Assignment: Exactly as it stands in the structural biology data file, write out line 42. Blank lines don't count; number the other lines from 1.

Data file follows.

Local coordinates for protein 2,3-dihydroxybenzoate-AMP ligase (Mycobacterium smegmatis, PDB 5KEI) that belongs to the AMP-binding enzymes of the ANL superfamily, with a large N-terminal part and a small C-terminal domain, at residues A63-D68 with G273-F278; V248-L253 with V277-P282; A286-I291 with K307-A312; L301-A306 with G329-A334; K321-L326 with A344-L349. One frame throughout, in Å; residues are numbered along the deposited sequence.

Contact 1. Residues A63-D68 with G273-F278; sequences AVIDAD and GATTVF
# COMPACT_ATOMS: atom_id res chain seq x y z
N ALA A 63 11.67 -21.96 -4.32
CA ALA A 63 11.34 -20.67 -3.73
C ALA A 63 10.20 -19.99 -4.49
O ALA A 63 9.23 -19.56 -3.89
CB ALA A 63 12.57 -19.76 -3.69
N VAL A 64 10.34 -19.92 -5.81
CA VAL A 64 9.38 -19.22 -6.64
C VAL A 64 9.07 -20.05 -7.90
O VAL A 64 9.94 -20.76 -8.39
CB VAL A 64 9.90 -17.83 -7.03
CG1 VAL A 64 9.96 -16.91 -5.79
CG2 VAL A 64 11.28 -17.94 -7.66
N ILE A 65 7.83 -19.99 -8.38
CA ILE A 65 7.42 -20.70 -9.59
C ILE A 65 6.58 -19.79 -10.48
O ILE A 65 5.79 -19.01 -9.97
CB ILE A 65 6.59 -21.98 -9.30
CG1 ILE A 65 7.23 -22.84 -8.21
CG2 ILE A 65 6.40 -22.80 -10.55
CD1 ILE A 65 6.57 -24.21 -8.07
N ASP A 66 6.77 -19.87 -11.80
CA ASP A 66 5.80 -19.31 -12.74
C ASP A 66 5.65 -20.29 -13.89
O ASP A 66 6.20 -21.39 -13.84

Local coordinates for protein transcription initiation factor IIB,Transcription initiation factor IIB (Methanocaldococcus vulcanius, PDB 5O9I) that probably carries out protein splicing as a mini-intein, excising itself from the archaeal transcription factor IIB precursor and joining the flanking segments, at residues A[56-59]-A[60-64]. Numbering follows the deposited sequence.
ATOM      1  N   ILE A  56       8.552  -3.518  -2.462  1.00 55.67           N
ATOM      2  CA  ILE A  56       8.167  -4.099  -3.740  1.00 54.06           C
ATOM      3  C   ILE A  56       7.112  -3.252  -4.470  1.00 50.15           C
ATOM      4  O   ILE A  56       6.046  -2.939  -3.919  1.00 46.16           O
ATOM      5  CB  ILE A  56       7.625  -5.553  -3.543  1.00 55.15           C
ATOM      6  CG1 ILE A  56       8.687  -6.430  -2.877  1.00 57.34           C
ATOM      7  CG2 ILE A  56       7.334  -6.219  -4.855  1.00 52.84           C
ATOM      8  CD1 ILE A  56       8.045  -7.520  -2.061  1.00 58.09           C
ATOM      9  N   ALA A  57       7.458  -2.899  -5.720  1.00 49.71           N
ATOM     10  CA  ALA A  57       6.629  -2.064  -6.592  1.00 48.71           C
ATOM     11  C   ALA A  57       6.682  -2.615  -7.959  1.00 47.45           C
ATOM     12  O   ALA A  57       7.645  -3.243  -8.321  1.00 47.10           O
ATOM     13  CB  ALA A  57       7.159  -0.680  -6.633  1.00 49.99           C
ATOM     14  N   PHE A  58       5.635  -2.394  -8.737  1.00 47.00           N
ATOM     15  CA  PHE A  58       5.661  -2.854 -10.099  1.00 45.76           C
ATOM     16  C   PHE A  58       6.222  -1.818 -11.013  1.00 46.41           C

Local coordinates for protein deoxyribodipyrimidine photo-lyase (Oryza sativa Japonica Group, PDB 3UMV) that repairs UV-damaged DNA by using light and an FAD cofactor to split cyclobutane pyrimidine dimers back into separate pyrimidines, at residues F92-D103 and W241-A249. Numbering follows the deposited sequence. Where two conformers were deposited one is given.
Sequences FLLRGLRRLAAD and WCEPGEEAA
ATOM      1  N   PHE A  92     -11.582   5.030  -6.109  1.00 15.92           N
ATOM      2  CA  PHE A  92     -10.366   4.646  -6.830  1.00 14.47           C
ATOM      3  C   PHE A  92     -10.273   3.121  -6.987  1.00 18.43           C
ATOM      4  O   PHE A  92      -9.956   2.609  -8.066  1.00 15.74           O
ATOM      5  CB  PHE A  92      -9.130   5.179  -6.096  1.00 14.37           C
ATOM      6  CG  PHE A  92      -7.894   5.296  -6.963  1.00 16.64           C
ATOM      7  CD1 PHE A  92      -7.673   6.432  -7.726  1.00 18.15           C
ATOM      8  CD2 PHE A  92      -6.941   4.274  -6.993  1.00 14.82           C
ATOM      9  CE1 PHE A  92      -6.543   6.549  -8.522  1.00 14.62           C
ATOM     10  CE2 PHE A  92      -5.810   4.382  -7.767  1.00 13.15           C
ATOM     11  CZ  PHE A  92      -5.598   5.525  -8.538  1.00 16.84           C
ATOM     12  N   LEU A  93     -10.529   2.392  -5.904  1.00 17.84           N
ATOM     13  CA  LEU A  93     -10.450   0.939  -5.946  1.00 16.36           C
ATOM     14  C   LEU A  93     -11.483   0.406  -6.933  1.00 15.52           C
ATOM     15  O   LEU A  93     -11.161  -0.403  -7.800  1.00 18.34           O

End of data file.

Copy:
ATOM     14  N   PHE A  58       5.635  -2.394  -8.737  1.00 47.00           N